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By Jon Clinkenbeard . March 26, 2012, 11:25 AM CDT 14.6K If I were going to describe the perfect contraceptive, it would go something like this: no babies, no latex, no daily pill to remember, no hormones to interfere with mood or sex drive, no negative health effects whatsoever, and 100 percent effectiveness. The funny thing is, something like that currently exists. The procedure called RISUG in India (reversible inhibition of sperm under guidance) takes about 15 minutes with a doctor, is effective after about three days, and lasts for 10 or more years.
Most of the time, when asexuals talk about sex, we’re engaged in the task of pointing out why it’s overrated, and why sexual people are wrong to dismiss our perspectives as being the result of several d-words: delusion, denial, disorder, disability, disease, dysfunction, or damage done by some kind of (apparently dis-remembered) abuse. Sometimes we get caught up in discussing how our perspective on sexuality can add to the collective scientia sexualis , but rarely do we ever talk about actually doing it . And when we do talk about it, most of the time it falls into an identity-reinforcing narrative, an “I tried it but I just didn’t like it,” or “I tried it, it was okay I guess, but I really don’t care.” Among the asexual community, sex is just an oft-repeated “So what?” But there are asexuals who, for whatever reason, decide to have sex anyway. For those who don’t absolutely hate it, it may be an acceptable compromise to help maintain a relationship with a sexual partner.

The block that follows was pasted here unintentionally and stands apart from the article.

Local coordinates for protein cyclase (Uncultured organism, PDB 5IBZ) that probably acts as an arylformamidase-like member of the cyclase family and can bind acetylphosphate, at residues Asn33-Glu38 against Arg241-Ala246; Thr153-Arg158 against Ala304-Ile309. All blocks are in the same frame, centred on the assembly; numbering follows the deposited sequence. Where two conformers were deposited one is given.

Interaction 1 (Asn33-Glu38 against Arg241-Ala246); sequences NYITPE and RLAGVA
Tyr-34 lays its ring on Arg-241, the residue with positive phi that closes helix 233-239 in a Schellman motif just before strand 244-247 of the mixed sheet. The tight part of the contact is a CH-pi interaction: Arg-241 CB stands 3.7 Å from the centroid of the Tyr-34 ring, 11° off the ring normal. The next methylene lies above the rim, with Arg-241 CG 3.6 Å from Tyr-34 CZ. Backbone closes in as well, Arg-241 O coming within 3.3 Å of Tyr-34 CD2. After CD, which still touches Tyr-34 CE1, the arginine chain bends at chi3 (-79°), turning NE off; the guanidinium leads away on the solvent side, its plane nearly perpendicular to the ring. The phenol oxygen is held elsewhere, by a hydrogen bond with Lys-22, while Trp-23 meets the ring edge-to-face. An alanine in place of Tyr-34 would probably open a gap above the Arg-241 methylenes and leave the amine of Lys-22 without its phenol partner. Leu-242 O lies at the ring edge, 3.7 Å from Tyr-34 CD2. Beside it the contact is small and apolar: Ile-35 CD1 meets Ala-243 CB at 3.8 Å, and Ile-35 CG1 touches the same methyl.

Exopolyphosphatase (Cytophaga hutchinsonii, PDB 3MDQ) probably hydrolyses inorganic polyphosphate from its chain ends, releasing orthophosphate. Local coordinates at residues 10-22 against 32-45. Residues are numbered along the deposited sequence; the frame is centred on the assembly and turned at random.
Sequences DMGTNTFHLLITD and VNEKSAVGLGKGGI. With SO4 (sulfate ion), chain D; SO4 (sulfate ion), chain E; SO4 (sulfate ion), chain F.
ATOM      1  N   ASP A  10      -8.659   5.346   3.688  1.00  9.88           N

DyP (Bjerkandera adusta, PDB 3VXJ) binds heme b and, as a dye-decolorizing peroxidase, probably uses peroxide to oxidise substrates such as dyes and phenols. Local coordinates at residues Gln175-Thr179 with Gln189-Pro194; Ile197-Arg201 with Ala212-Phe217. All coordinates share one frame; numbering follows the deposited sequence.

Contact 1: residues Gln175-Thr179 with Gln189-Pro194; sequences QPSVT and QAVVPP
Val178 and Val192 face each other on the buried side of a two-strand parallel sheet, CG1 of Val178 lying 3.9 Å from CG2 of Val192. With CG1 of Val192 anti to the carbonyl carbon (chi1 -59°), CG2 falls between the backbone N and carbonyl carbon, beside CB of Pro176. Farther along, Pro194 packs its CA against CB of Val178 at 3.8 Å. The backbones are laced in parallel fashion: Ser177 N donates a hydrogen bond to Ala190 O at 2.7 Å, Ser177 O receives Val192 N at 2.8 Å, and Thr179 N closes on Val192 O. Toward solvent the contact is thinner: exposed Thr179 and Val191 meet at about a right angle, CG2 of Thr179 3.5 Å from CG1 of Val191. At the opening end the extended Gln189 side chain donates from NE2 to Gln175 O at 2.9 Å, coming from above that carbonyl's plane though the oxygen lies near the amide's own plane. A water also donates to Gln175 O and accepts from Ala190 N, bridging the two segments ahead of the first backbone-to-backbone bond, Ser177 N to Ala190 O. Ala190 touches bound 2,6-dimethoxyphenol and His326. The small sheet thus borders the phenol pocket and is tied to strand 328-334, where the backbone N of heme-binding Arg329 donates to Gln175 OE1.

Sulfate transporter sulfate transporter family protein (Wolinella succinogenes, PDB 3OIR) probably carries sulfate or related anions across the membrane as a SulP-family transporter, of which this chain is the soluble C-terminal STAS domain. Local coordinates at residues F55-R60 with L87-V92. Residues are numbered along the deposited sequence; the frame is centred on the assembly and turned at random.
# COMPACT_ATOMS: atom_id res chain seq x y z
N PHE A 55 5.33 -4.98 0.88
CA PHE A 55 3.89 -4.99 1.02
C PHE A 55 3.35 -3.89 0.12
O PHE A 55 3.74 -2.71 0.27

Everyday Better Living - 100 Questions for couples - before marriage, love relationship questions, love question relationship, questions to ask before you marry, couple therapy, fix marriage, couples help, intimate questions to ask your partner, importanta few seconds... Ever noticed that when you first meet someone, you always put your best foot forward? There's certainly nothing wrong with that, as long as it's the real you! Nobody wants to later feel like "I can't believe that they feel that way" So while you're in the "getting to know you" phase, here's some great and intimate questions to spur conversation and honesty. 1.What was the first thing that attracted you about me?
People in long distance relationships can have a hard time staying connected, because couples are limited in what they can do together. Many are limited to phone calls, emails, instant messaging, and texting which can become a bit humdrum over time, if you ask me. It is important to keep things interesting. Here is a list of things you can do with your boyfriend/girlfriend as well as things you can do for them from a distance. The ideas get more interesting as you go through the list! Be sure to become a member of our community on Loving From A Distance to get notified when this list gets updated!
Content warning: frank but non-graphic discussion of constrained consent and sexual coercion including a non-graphic mention of sexual violence in the context of intimate relationships. In undergrad my school had this "core curriculum" of liberal arts classes focused around critical thinking, and as a common text we had a book called Asking the Right Questions which argued (among other things) that clear thinking depends not just on critical examination but on framing the problem in the logically correct way. Re-framing problems can have a powerful impact on public discourse.
[Content Note: This post mentions non-consensual situations mostly in a theoretical way, without going into detail. It is frank, but not very graphic. However, there are links to posts that are more graphic, so click through with caution. This is meant to be an in-depth guide for how to safely approach sex with an asexual person, including both casual sex and sex in the context of a romantic relationship. As such it doesn't focus on physical techniques, but more on setting up a good frame for such interactions to go as smoothly as possible.